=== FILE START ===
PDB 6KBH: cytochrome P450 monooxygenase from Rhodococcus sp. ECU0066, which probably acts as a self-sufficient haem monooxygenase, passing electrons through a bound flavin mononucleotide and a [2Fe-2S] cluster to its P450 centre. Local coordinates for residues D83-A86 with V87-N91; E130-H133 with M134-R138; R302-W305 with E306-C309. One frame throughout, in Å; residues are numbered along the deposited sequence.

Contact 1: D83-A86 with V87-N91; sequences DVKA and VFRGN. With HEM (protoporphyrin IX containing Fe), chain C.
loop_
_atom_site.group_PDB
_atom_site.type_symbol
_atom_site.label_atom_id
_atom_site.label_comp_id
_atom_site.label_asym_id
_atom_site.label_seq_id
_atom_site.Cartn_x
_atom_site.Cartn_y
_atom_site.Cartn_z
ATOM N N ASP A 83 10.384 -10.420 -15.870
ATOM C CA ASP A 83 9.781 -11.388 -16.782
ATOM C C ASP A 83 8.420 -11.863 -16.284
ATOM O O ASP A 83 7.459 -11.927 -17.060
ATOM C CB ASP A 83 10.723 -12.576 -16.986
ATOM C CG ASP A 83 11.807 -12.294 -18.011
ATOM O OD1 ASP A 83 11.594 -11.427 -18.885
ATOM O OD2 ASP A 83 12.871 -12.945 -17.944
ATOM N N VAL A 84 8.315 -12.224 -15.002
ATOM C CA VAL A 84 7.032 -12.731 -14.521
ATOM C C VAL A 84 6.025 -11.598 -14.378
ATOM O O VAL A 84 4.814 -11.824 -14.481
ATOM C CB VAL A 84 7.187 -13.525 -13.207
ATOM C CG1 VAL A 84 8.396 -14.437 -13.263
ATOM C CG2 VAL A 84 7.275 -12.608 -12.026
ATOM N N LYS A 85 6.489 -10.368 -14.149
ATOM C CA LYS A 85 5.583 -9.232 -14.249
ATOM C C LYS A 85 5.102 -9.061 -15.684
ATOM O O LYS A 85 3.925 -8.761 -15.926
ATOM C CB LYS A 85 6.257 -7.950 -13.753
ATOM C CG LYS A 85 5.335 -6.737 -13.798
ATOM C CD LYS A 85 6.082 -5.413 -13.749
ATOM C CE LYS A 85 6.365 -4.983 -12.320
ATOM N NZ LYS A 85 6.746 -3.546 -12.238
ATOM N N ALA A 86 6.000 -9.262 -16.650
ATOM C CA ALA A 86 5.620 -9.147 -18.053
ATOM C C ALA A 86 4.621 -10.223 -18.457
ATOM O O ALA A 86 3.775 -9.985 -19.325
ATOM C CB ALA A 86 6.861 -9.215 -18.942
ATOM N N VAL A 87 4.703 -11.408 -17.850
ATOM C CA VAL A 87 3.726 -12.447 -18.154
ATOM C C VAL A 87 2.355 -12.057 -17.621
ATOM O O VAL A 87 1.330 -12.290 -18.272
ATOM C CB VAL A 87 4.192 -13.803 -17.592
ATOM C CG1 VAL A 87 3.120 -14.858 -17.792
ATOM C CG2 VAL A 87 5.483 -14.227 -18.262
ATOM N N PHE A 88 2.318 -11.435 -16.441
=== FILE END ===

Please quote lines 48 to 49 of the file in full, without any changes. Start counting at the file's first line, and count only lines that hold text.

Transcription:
ATOM C CG2 VAL A 87 5.483 -14.227 -18.262
ATOM N N PHE A 88 2.318 -11.435 -16.441